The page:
Tara Lenich, who admitted to forging judicial orders to run illegal wiretaps on a fellow prosecutor and a New York City police detective, was sentenced to one year in prison early in 2018.

A civil lawsuit by the target of now-disbarred former Brooklyn state prosecutor Tara Lenich’s illegal wiretapping against government officials will proceed under federal Electronic Communication Privacy Act and Section 1983 municipal liability claims, along with a number of state claims, U.S. District Judge Nicholas Garaufis of the Eastern District of New York ruled.

While Garaufis’ ruling is a clear win in the individual suit by former assistant DA Stephanie Rosenfeld, attorneys involved in both Rosenfeld’s action and a parallel class action brought by those illegally surveilled  by Lenich see the ruling as having a broader impact.

“It’s a ringing endorsement for the Wiretap Act and the city’s liability under it, and it bodes extremely well for the larger case filed in tandem … for the entire class of people who were also wiretapped during that 18-month period by Lenich,” said Emery Celli Brinckerhoff & Abady name attorney Richard Emery, whose firm represents Rosenfeld personally and, alongside Wiggin and Dana, in the separate class action.

Both suits draw from the events that led to details splashed across the front pages of the city’s tabloids that called into question the actions of top officials in the Brooklyn DA’s office, and culminated in Lenich’s guilty plea to two federal felony counts of illegal interception of communications.

From her perch atop the Brooklyn DA’s violent criminal enterprise bureau, Lenich spent years wiretapping Rosenfeld and NYPD Det. Jarret Lemieux. According to reports, Lenich’s illegal breach of wiretap protocol was driven by her romantic interest in Lemieux, who was married, and whom she believed was having an affair with Rosenfeld.

To get around the protocols in place at the DA’s office, Lenich forged state judges’ signatures on wiretap orders to surveil a number of cellphones, and later did the same to get access text messages on the two cellphones.

Rosenfeld claims she was forced to leave the DA’s office in May 2017, citing the fallout of the scandal’s impact on her professional life, as well as the disruption and disturbance of her personal life caused by the media’s interest in her. She commenced her personal suit, Rosenfeld v. Lenich, 17-cv-0729, in December 2017.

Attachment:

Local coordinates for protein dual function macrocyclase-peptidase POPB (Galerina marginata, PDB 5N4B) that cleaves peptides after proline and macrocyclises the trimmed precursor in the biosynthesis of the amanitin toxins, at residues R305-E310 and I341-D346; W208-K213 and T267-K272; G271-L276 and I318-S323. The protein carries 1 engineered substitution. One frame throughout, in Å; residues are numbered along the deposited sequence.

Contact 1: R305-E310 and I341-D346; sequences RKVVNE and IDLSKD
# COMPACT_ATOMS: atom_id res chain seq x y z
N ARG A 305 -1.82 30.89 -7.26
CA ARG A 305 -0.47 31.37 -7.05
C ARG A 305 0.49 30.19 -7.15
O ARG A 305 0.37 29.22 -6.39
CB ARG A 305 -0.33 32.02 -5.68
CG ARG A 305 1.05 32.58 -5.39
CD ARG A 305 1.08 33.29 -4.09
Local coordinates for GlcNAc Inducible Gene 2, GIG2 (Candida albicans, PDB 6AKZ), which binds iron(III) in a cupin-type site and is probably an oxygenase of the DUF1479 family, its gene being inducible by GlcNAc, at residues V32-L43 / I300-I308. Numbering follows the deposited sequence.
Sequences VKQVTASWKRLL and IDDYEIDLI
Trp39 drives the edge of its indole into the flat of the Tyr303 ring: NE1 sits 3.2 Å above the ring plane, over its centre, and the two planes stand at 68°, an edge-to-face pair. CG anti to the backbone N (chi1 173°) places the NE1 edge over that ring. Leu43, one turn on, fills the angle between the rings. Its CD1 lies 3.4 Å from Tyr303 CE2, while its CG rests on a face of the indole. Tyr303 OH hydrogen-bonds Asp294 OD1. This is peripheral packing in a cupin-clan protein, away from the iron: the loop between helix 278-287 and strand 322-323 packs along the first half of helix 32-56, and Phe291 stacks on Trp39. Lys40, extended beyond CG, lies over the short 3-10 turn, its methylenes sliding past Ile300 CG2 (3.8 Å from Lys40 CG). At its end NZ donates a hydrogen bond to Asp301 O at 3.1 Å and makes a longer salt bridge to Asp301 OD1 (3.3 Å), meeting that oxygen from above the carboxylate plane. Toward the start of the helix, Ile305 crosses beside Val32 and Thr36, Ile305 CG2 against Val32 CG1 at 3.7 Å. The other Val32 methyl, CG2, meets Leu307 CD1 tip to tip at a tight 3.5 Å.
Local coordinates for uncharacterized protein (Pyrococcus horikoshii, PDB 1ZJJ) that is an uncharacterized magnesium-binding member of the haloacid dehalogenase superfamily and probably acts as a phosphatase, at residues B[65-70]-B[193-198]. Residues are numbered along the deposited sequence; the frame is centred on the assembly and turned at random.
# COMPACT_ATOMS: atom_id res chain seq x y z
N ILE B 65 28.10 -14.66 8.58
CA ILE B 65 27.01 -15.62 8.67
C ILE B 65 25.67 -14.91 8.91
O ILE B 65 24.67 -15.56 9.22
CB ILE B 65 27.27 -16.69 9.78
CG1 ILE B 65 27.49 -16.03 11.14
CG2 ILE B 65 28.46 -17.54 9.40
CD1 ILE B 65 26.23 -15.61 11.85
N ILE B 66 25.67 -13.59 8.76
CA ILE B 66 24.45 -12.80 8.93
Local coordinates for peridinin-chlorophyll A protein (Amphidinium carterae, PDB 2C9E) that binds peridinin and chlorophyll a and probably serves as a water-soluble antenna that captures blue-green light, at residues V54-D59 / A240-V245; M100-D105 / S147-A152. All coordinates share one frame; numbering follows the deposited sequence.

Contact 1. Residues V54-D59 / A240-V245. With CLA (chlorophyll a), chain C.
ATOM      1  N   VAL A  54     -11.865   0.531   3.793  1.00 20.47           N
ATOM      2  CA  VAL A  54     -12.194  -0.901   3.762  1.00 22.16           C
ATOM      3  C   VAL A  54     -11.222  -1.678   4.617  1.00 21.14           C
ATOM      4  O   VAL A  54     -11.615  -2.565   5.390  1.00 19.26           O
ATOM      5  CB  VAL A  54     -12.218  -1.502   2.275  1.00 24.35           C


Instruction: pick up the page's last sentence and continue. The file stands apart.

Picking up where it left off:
The connected federal class action suit, Rosenfeld v. Lenich, 18-cv-06720, commenced in November 2018. The plaintiffs, on behalf of an estimated 700 class members, make three claims under the Wiretap Act—one set against Lenich in her personal capacity, another against her supervisors, and a third against the city. The class action notes that federal law provides statutory relief of “at least” $10,000 to individuals illegally wiretapped.

In his March 1 order in the individual suit, Garaufis found Rosenfeld reasonably pleaded a number of federal claims against the city. On her ECPA claims, the district court agreed that the doctrine of respondeat superior applied to the city.

Most notably, the city should have reasonably anticipated based on the pleadings, according to the order. Considering the steps taken to authorize the wiretaps that are specifically meant to safeguard against the abuse, as well as Lenich’s position of authority, Garaufis found that it remained possible the scheme could or should have been foreseeable by superiors in the Brooklyn DA’s office.

And while the district court agreed to dismiss the individual ECPA claims against DA Eric Gonzalez and a number of Lenich’s supervisors in the office, Rosenfeld’s state claims for negligent supervision, general negligence, and tortious interference were allowed to proceed against those individual defendants.

A Brooklyn DA’s office spokesman referred a request for comment to the New York City Law Department, whose spokesman did not offer an immediate response.


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